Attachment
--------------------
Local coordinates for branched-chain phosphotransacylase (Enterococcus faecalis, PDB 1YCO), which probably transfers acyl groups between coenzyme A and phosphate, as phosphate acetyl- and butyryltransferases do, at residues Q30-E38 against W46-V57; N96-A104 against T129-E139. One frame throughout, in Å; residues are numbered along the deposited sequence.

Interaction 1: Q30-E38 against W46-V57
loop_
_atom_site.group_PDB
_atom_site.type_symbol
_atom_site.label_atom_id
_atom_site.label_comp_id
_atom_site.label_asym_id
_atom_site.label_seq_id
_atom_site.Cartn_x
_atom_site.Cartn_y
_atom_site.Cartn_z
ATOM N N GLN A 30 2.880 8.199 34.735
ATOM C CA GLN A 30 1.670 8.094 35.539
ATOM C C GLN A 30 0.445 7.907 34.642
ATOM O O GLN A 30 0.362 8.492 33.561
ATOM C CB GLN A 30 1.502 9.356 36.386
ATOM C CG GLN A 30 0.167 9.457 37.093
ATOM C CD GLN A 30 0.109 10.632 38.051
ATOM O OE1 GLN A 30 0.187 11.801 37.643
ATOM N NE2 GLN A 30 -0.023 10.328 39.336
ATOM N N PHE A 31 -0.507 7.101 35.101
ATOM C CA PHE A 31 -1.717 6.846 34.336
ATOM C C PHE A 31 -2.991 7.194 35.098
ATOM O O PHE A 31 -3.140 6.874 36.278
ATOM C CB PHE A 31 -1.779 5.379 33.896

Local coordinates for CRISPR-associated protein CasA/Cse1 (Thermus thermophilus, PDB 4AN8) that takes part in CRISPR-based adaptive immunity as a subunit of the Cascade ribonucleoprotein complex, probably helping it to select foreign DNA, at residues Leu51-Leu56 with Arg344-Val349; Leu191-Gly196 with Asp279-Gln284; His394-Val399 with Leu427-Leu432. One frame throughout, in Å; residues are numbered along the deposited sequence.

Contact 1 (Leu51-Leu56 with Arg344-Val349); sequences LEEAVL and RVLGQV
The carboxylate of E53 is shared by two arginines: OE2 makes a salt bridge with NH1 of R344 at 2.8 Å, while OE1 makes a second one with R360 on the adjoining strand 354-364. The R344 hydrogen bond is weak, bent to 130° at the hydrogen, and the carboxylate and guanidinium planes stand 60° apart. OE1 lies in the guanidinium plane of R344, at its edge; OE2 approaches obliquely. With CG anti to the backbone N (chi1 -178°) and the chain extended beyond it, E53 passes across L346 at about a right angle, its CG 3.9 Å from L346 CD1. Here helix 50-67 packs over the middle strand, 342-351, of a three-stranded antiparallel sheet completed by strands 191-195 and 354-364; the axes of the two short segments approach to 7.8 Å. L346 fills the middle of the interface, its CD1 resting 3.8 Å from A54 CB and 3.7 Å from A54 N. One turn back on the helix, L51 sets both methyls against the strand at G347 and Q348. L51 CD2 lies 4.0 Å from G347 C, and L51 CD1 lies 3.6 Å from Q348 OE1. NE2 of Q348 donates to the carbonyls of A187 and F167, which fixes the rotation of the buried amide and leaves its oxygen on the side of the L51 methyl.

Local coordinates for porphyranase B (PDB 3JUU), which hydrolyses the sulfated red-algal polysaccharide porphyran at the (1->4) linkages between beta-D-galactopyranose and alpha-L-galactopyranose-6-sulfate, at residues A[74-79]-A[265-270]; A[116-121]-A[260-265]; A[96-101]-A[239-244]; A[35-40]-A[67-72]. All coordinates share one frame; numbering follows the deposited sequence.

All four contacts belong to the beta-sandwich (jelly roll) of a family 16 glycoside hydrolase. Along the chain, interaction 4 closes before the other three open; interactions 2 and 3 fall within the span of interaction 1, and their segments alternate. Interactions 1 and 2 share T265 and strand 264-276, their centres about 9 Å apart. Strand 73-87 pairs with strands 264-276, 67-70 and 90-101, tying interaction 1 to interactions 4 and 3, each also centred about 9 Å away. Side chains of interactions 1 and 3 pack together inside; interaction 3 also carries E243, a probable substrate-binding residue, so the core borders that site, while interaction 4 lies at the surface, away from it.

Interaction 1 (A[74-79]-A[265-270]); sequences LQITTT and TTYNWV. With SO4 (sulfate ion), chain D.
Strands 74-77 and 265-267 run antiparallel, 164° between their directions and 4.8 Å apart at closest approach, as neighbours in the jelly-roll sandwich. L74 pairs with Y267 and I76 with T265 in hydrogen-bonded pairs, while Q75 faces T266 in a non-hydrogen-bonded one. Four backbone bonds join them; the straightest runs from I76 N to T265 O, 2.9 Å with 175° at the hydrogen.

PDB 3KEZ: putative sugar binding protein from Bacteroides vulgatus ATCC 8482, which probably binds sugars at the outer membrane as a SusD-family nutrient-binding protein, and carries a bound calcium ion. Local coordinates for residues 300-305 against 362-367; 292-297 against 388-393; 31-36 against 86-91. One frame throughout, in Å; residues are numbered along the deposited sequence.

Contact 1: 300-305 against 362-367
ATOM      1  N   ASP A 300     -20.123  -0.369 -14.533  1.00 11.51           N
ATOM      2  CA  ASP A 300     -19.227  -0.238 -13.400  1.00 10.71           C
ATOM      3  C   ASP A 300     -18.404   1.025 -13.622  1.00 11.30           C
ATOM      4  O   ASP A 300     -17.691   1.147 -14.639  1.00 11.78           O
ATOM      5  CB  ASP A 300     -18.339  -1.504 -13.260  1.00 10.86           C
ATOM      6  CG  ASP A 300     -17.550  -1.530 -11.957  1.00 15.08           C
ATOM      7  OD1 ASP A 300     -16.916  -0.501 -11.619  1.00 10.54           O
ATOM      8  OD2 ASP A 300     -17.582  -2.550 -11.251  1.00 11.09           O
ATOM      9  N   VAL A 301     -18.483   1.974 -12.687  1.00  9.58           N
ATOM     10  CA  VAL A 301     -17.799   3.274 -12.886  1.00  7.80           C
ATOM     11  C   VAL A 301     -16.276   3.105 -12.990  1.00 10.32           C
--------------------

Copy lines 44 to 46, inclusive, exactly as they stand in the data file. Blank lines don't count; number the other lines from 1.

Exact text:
ATOM      9  N   VAL A 301     -18.483   1.974 -12.687  1.00  9.58           N
ATOM     10  CA  VAL A 301     -17.799   3.274 -12.886  1.00  7.80           C
ATOM     11  C   VAL A 301     -16.276   3.105 -12.990  1.00 10.32           C